Rae over at A New Look on Books asked me to to an interview and I can finally share it with you!
Tell us about your journey of becoming an author and publishing your first book. Any extra advice to fellow dreamers?
I wish my journey to being a published author was inspirational, something novelists told themselves to bolster their spirits as they were working toward publication. I spent years wanting to be an author, writing in my spare time, and thanks to National Novel Writing Month in 2010, finally writing what would become my first book. I half-heartedly revised Witch for Hire several times, but life marched on, and I abandoned the book.
It wasn’t until the summer of 2013 that I started to get serious. At the time I was horribly depressed and was clinging to anything that I enjoyed. I went back to work on Witch for Hire. Over more than six long months I did the best editing I could, had a cover made, and figured out how to format an e-book.
The entire time I spent working on the book, I held onto the project with dogged determination, not letting anything get in my way. My fears and doubts didn’t matter any more. I didn’t care if I failed, so long as I tried. I knew, with absolute certainty, that I would regret never trying far more than I would regret failure.
January 11, 2014, I published Witch for Hire. I published it without telling my family because I didn’t believe the book would do well and I didn’t want to fail in the eyes of my loved ones. To my total shock, the book did well and in the spring of 2015, I quit my day job and started writing full time.
As for advice to fellow dreamers, I recommend finding a happier path to publication. Aside from that, you should find some likeminded friends, work on your craft, and you absolutely must read and write a lot. Odds are you’ll end up working two jobs to support yourself the one that pays bills and writing. It takes a huge amount of self-discipline to write after work, and on your weekend, instead of sleep, Star Wars, or friends. Along with the work ethic of a god, you’ll need an iron will, and the determination of a starving dog guarding a juicy bone.”
Looking on your website I see you have multiple writing projects at once. How do you manage to juggle all the characters, themes, and arcs for each project?
It isn’t easy, but after several years of working on my Witch’s Path Series, I wanted some variety and Fey Hearted wanted to be written. The story arcs are the easiest things to keep separate because Fey Hearted and its sequel are stories of personal growth, while the Witch’s Path Series is adventure based. In addition, the characters, worlds, and themes are distinct, which helps.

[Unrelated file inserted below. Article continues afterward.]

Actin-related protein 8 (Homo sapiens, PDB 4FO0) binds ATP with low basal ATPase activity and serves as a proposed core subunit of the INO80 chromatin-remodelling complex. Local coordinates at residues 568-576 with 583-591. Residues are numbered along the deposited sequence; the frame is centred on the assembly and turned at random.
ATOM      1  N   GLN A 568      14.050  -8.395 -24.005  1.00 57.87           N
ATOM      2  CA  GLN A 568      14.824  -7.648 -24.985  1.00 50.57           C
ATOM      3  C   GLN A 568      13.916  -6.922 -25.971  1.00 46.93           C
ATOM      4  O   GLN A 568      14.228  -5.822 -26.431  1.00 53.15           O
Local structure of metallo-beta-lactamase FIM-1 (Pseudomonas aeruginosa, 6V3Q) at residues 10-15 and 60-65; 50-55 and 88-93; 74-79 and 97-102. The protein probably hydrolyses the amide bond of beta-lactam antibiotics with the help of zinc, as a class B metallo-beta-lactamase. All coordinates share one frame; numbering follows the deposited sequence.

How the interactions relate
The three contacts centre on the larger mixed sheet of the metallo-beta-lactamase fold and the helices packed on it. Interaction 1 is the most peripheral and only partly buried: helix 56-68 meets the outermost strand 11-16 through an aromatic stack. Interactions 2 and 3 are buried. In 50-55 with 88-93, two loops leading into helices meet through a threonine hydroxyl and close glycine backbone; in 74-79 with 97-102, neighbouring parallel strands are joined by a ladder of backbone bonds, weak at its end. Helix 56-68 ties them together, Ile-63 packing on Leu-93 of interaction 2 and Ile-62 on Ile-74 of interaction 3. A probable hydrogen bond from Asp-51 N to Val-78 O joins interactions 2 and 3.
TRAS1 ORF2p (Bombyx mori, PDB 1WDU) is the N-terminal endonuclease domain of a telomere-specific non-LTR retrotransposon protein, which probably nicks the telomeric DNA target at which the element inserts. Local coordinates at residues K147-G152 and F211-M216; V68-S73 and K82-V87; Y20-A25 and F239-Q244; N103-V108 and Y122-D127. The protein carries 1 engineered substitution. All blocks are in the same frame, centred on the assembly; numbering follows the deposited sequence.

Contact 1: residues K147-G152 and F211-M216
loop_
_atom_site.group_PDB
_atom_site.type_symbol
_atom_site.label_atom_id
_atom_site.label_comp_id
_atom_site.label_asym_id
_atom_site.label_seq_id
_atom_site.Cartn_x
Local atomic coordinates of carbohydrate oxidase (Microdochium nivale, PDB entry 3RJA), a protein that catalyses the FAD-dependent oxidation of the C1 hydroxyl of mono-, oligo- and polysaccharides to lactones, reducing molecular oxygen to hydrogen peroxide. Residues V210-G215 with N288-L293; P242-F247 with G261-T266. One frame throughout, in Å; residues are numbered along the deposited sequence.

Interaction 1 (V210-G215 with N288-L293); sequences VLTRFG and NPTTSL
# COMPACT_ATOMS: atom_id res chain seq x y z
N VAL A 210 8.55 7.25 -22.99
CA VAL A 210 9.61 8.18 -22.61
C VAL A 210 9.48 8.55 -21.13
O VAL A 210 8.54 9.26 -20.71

The Witch’s Path series is typically somewhat humorous, with magical absurdities, snark, and a strong connection to the world we live in. Fey Hearted is serious and thoughtful, focusing on themes of love, happiness, and consequences. The themes have helped shape the world and story into something very different from my other works.
The most confusing part is the creatures. Often when I dream up a new creature there’s the potential for it to go into either world depending on how it’s presented. I’m still working on that issue. Hopefully that aspect of the two worlds will clearly delineate while I’m writing the sequel to Fey Hearted.
Why focus on the fantasy/supernatural/science fiction genre?
Dragons! Unicorns! Magic! Things I always wished were real.
Wait, I should give a serious answer. Growing up I read so many novels with fantasy elements and I fell in love with the genre. Not only does it transport the reader to a wonderful new world, but it’s allows you to enjoy adventure without living through the hardships. Plus, many of the problems characters face in a fantasy world mirror ones each of us face in life. To me, that gives the reader a way to process a problem that they may struggle with in real life in a much less threatening way.
What is your favorite element of writing about the supernatural?
The ability to create anything. The only limits are my imagination and ability to convey the information to the reader.
How do you go about creating one of your characters?
It depends. Every character develops slightly differently. Some are created because of what the story or other characters need. I find my main characters usually shape the characters in the rest of the story. Michelle, my main character from the Witch’s Path Series, came to me in a dream. Rose, from Fey Hearted, was more a creation of the world. I really wanted someone different from Michelle, and who could still be fierce. When I started to develop the world, I realized that it wasn’t enough for her to be fierce. She needed to be strong enough to fight convention, live with harsh consequences, and be passionate about family and happiness. Rose developed into a much quieter character, which was more challenging to write, but well worth it because I found new ways to demonstrate her abilities.
Originally published at A New Look on Books June 11, 2016.